Now this demands six separate and distinct operations by three different players. The infielder has to catch the ball and has to throw it to first. The first baseman has to catch it and throw it to the catcher. The latter has to catch it and tag the runner. Now the runner ought to have rounded third base before the infielder got his hands on the ball. If so, that would mean that these six operations had to be performed by three different players in less than the time necessary for a fast man to get from third to home. It needs quick and accurate work on the part of the infield to catch a man on this play where the breaks are right. And quick work that is hurried is seldom perfectly accurate.There are many things to dislike about Cobb, from racism, to outright arrogance, to his willingness to harm other players on the field. But there's also no question that he was among the great players of his era, and this article gives insight into what made him so great--not just his tremendous physical talents, but his analytical approach to the game and desire to push the limits of what is possible.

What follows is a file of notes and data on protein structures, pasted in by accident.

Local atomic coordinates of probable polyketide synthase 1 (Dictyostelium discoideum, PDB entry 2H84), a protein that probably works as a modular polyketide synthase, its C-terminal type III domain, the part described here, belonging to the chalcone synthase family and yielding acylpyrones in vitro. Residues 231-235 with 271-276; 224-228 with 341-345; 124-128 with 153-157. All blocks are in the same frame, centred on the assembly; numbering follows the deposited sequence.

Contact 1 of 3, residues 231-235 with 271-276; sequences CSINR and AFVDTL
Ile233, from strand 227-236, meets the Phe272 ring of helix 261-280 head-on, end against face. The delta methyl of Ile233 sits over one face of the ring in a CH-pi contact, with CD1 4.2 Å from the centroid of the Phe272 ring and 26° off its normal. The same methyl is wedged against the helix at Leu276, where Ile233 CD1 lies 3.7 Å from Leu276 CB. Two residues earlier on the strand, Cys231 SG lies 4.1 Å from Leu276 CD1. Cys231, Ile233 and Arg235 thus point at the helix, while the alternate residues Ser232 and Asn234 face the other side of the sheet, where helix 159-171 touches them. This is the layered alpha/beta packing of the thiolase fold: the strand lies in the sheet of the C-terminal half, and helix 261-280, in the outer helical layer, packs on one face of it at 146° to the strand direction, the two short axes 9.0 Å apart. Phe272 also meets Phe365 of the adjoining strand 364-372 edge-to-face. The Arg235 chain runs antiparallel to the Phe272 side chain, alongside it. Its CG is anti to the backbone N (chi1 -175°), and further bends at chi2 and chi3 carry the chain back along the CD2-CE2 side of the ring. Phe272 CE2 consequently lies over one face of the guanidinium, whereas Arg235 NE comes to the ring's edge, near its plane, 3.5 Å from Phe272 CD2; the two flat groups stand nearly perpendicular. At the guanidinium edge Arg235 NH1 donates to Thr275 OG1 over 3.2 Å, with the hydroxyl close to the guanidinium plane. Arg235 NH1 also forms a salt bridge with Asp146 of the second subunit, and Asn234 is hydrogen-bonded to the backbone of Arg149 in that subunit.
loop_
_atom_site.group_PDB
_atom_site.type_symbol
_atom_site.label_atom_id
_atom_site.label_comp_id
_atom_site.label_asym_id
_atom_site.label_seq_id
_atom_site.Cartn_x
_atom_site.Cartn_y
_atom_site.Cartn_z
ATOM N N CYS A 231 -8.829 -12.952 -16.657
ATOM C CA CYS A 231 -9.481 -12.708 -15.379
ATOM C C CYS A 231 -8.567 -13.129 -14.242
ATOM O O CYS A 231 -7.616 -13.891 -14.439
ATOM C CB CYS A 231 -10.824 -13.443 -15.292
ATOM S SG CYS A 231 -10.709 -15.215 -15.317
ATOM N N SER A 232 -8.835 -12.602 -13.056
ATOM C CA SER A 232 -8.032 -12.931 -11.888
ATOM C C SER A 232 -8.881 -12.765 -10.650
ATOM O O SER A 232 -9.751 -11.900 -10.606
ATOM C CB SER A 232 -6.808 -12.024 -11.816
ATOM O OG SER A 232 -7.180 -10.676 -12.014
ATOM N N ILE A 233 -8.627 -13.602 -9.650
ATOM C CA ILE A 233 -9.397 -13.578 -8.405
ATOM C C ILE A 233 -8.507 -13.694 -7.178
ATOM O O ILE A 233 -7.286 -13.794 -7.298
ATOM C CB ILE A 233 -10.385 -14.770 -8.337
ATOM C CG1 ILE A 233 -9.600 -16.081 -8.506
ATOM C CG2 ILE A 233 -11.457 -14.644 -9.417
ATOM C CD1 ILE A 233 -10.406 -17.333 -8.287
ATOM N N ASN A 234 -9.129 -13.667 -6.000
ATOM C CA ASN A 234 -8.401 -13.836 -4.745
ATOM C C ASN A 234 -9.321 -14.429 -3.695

The other thing I like about this article is that it helps show, once again, how a purely statistical approach to player analysis can miss some things about player performance--you miss the human factors that affect how games play out. I always try to keep that in mind in my work here, even if my work is primarily statistical--mainly because I don't have the knowledge to do skills-based scouting. :)